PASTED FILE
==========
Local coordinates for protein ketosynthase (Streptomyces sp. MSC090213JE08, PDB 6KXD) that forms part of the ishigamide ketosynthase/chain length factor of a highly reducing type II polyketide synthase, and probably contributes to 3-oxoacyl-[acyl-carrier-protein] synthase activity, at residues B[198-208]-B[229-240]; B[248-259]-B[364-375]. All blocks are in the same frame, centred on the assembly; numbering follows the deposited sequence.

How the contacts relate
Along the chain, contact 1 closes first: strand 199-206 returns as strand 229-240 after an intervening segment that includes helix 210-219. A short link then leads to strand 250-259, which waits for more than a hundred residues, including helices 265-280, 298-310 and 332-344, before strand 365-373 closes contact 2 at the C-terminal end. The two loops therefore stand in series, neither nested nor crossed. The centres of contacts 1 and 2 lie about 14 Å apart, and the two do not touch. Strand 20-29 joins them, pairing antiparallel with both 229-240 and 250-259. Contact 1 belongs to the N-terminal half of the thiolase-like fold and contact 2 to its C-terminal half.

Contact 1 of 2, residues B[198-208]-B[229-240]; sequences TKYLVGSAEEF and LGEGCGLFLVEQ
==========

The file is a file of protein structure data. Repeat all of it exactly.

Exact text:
Local coordinates for protein ketosynthase (Streptomyces sp. MSC090213JE08, PDB 6KXD) that forms part of the ishigamide ketosynthase/chain length factor of a highly reducing type II polyketide synthase, and probably contributes to 3-oxoacyl-[acyl-carrier-protein] synthase activity, at residues B[198-208]-B[229-240]; B[248-259]-B[364-375]. All blocks are in the same frame, centred on the assembly; numbering follows the deposited sequence.

How the contacts relate
Along the chain, contact 1 closes first: strand 199-206 returns as strand 229-240 after an intervening segment that includes helix 210-219. A short link then leads to strand 250-259, which waits for more than a hundred residues, including helices 265-280, 298-310 and 332-344, before strand 365-373 closes contact 2 at the C-terminal end. The two loops therefore stand in series, neither nested nor crossed. The centres of contacts 1 and 2 lie about 14 Å apart, and the two do not touch. Strand 20-29 joins them, pairing antiparallel with both 229-240 and 250-259. Contact 1 belongs to the N-terminal half of the thiolase-like fold and contact 2 to its C-terminal half.

Contact 1 of 2, residues B[198-208]-B[229-240]; sequences TKYLVGSAEEF and LGEGCGLFLVEQ